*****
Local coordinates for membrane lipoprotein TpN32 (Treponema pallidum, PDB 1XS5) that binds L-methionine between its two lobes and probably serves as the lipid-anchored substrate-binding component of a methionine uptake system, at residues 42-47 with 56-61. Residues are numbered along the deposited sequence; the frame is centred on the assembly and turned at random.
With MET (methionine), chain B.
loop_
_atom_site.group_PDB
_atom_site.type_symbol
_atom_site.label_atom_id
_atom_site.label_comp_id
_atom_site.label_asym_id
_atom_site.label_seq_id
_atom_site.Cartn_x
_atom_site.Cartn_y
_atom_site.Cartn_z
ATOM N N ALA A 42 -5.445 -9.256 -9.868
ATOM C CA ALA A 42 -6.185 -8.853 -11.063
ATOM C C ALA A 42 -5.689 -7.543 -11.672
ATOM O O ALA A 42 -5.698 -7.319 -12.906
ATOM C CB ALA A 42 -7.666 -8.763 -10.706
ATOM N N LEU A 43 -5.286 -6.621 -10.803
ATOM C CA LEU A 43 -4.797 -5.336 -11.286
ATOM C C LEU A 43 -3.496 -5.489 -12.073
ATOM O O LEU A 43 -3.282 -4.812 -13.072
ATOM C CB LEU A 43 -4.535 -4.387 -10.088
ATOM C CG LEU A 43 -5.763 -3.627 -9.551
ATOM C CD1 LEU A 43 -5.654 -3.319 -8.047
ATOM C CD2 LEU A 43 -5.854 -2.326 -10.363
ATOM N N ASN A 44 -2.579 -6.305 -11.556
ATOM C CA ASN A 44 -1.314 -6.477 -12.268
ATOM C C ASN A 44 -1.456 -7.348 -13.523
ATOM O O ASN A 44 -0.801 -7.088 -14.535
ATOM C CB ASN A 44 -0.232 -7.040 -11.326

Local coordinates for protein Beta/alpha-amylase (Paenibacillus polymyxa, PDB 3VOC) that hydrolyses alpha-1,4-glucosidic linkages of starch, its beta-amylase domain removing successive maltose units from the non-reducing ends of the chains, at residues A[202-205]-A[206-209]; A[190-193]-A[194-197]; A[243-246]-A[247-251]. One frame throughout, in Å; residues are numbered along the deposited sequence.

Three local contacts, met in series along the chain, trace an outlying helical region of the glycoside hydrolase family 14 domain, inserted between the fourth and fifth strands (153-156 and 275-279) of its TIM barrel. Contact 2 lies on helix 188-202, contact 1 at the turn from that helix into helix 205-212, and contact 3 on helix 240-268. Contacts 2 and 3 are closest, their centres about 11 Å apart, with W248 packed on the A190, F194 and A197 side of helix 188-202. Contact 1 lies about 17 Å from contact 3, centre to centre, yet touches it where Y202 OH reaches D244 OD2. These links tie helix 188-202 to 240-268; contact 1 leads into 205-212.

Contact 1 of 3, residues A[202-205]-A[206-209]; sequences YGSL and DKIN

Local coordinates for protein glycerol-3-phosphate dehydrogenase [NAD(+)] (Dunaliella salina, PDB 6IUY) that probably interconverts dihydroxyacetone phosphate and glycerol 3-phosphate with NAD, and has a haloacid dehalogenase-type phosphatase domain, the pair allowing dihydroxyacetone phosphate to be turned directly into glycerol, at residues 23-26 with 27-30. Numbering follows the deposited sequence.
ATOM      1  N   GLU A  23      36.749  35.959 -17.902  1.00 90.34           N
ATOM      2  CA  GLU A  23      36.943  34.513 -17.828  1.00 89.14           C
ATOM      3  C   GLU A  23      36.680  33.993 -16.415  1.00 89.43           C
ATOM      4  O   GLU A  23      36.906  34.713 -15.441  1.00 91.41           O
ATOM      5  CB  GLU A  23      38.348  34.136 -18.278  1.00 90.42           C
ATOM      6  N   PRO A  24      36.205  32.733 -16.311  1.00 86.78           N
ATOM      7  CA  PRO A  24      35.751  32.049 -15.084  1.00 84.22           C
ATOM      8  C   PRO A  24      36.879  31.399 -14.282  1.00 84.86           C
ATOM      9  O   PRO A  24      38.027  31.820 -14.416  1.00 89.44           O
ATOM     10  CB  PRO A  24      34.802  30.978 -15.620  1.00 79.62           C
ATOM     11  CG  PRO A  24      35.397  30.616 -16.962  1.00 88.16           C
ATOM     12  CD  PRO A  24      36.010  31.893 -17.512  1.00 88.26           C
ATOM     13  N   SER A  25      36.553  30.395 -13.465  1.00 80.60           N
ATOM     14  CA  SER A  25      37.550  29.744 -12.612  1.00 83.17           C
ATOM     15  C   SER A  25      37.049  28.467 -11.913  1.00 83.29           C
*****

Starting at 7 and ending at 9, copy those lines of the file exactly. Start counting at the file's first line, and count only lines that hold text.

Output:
_atom_site.label_comp_id
_atom_site.label_asym_id
_atom_site.label_seq_id